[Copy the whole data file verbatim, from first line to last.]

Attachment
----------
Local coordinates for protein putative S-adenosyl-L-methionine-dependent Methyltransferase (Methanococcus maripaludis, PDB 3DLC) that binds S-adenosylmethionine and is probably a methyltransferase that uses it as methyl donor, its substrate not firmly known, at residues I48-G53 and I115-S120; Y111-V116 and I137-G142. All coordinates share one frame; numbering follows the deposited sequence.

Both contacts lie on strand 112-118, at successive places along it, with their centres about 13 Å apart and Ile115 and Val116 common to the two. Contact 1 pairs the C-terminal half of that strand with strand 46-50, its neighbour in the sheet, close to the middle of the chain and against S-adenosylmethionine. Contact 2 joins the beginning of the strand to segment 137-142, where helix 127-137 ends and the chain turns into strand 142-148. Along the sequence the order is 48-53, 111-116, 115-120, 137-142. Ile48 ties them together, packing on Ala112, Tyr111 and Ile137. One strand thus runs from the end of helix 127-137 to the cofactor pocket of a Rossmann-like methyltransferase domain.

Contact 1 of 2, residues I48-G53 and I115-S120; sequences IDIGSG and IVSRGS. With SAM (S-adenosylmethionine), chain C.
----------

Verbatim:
Local coordinates for protein putative S-adenosyl-L-methionine-dependent Methyltransferase (Methanococcus maripaludis, PDB 3DLC) that binds S-adenosylmethionine and is probably a methyltransferase that uses it as methyl donor, its substrate not firmly known, at residues I48-G53 and I115-S120; Y111-V116 and I137-G142. All coordinates share one frame; numbering follows the deposited sequence.

Both contacts lie on strand 112-118, at successive places along it, with their centres about 13 Å apart and Ile115 and Val116 common to the two. Contact 1 pairs the C-terminal half of that strand with strand 46-50, its neighbour in the sheet, close to the middle of the chain and against S-adenosylmethionine. Contact 2 joins the beginning of the strand to segment 137-142, where helix 127-137 ends and the chain turns into strand 142-148. Along the sequence the order is 48-53, 111-116, 115-120, 137-142. Ile48 ties them together, packing on Ala112, Tyr111 and Ile137. One strand thus runs from the end of helix 127-137 to the cofactor pocket of a Rossmann-like methyltransferase domain.

Contact 1 of 2, residues I48-G53 and I115-S120; sequences IDIGSG and IVSRGS. With SAM (S-adenosylmethionine), chain C.